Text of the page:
For the most recent quarter, KMI earnings missed Wall Street forecasts by 5 cents per share even as revenue easily topped estimates. That only added to the pressure on KMI stock, which is now off more than 10% for the year-to-date.

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#5: Transocean (RIG)

Transocean185[18]RIG Dividend Yield: 5.37%

Offshore driller Transocean (RIG[19]) makes the top 10 dividend stocks for a third consecutive month. Unfortunately for anyone holding Transocean stock, the dividend yield propelled it into the top 10 only because the stock has fallen so far. RIG stock is down a painful 14% for the year-to-date, hurt by a large number of rigs coming off contract.

Happily for shareholders, however, is the fact that RIG appears to have found a bottom. Quarterly earnings beat Wall Street forecasts, and the market also likes the RIG restructuring plan, which will spin off eight rigs into a new publicly traded company.

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#4: CenturyLink (CTL)

centurylink185[20]CTL Dividend Yield: 5.91%

And now for the most amusing part of the list. CenturyLink (CTL[21]) is the one of three telecom stocks that always hit the top spots for dividend stocks with their crazy-high dividend yields and poor long-term price performance.

That said, things have been going great up for CTL stock lately. Shares are up 16% for the year-to-date, easily outpacing the S&P 500. The upside in price has dropped the yield on CTL below 7%, but given that the stock is still negative over the last 52 weeks, shareholders probably aren’t complaining.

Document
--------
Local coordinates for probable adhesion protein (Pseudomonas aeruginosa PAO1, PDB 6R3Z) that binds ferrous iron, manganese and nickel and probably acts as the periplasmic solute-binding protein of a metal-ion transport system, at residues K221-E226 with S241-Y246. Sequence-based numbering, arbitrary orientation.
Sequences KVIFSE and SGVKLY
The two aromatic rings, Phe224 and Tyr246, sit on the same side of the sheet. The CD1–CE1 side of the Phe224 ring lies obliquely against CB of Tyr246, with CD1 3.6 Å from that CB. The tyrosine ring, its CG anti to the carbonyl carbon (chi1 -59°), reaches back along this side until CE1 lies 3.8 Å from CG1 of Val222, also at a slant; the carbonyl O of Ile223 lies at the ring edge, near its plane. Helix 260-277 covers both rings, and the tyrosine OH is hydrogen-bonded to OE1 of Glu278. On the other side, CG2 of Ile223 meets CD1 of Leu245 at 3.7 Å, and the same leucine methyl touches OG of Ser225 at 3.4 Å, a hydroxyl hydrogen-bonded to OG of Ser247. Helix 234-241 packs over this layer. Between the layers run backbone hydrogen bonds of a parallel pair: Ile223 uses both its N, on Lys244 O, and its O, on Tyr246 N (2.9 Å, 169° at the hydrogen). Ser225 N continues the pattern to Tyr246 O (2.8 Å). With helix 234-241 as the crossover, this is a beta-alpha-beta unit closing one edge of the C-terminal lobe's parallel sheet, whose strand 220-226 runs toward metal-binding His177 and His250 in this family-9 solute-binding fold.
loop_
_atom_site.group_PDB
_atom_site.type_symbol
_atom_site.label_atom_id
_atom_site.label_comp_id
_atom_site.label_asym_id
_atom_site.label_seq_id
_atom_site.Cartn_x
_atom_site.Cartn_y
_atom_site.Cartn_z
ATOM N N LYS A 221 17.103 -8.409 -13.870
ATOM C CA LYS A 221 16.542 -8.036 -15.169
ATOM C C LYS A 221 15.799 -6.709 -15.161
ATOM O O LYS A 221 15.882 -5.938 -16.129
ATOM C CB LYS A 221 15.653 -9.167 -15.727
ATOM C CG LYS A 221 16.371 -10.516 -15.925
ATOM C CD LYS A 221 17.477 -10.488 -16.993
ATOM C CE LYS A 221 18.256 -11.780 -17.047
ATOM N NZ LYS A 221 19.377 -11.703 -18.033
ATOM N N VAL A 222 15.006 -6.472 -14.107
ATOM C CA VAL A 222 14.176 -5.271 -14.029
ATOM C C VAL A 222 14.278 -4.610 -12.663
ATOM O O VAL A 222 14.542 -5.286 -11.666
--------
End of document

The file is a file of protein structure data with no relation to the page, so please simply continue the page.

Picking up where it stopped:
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#3: Ensco (ESV)

Ensco185[22]ESV Dividend Yield: 5.92%

Like rival Transocean, Ensco (ESV[23]) is an offshore driller getting hurt by stagnant oil prices and the resulting slowdown in rates paid. That said, ESV did manage to surpass analysts’ quarterly earnings forecast even as profits fell year-over year.

Rigs aren’t getting used as much in this oil-price environment, and that’s weighing heavily on ESV stock. Shares are off 11% so far this year. Like all dividend stocks, a falling share price makes the yield go up. In this case, a dividend yield of nearly 6% might make ESV worth the risk, but what the sector really needs is greater demand for oil.